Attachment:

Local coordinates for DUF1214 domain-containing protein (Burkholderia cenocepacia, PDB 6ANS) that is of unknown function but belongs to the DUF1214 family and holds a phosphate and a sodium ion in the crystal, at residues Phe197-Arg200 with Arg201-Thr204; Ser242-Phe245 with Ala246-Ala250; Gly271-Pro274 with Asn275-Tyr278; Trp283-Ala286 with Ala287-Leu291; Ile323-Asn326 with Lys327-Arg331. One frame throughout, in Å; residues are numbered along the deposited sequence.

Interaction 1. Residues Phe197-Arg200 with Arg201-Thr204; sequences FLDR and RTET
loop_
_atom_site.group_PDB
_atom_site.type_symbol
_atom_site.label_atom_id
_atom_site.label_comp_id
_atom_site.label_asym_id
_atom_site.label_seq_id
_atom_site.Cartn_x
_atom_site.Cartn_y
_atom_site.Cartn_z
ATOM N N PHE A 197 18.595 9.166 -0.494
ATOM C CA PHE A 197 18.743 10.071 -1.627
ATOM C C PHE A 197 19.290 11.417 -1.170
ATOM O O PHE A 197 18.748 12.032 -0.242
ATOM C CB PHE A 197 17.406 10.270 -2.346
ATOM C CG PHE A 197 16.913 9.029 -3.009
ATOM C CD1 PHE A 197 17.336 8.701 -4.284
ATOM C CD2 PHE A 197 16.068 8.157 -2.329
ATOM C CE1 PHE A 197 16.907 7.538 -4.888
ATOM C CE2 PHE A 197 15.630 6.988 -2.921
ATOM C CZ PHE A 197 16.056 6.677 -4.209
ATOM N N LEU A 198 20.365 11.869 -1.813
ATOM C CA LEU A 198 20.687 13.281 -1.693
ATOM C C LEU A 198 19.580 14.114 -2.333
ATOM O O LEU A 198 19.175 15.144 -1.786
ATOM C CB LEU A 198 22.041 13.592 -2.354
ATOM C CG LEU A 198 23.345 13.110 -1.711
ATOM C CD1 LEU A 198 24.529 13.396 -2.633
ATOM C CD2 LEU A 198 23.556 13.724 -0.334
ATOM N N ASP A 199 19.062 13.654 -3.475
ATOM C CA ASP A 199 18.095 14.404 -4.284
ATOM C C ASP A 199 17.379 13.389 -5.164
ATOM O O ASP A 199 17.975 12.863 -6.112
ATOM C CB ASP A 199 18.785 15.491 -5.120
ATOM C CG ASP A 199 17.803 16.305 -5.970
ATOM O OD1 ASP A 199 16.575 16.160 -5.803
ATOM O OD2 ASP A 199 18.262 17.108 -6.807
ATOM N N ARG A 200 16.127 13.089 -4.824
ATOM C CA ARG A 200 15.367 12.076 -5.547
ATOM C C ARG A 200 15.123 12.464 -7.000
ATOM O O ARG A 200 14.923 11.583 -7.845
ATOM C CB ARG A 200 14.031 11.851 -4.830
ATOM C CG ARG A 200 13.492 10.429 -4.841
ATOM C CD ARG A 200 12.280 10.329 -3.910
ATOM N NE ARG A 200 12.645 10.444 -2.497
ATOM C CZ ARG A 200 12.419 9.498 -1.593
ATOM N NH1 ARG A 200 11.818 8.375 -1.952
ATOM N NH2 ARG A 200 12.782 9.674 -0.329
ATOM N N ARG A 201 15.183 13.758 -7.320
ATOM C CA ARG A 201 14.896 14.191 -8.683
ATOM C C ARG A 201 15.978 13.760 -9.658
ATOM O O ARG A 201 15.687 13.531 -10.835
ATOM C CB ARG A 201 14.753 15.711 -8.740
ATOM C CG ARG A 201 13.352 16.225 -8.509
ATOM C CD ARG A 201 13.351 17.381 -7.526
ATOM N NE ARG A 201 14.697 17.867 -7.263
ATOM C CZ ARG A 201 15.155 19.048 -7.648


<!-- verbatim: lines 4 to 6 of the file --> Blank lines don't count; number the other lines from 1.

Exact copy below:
_atom_site.group_PDB
_atom_site.type_symbol
_atom_site.label_atom_id